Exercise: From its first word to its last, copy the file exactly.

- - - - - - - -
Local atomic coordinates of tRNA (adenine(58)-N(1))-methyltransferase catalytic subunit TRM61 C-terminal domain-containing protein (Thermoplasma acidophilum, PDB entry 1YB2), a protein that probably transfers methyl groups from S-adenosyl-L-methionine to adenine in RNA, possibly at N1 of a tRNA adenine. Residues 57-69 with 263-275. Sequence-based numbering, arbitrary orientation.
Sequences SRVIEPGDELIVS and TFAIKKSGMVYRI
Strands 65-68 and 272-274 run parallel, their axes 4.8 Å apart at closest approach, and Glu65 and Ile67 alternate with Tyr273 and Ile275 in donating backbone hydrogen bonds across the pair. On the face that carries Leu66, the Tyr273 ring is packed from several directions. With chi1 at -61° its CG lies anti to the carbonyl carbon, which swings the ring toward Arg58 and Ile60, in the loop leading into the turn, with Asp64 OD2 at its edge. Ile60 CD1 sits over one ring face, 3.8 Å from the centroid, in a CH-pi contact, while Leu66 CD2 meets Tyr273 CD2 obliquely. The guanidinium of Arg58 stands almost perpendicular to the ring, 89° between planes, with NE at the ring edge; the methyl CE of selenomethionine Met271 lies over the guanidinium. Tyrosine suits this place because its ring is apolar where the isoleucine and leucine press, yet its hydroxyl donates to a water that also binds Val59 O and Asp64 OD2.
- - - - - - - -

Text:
Local atomic coordinates of tRNA (adenine(58)-N(1))-methyltransferase catalytic subunit TRM61 C-terminal domain-containing protein (Thermoplasma acidophilum, PDB entry 1YB2), a protein that probably transfers methyl groups from S-adenosyl-L-methionine to adenine in RNA, possibly at N1 of a tRNA adenine. Residues 57-69 with 263-275. Sequence-based numbering, arbitrary orientation.
Sequences SRVIEPGDELIVS and TFAIKKSGMVYRI
Strands 65-68 and 272-274 run parallel, their axes 4.8 Å apart at closest approach, and Glu65 and Ile67 alternate with Tyr273 and Ile275 in donating backbone hydrogen bonds across the pair. On the face that carries Leu66, the Tyr273 ring is packed from several directions. With chi1 at -61° its CG lies anti to the carbonyl carbon, which swings the ring toward Arg58 and Ile60, in the loop leading into the turn, with Asp64 OD2 at its edge. Ile60 CD1 sits over one ring face, 3.8 Å from the centroid, in a CH-pi contact, while Leu66 CD2 meets Tyr273 CD2 obliquely. The guanidinium of Arg58 stands almost perpendicular to the ring, 89° between planes, with NE at the ring edge; the methyl CE of selenomethionine Met271 lies over the guanidinium. Tyrosine suits this place because its ring is apolar where the isoleucine and leucine press, yet its hydroxyl donates to a water that also binds Val59 O and Asp64 OD2.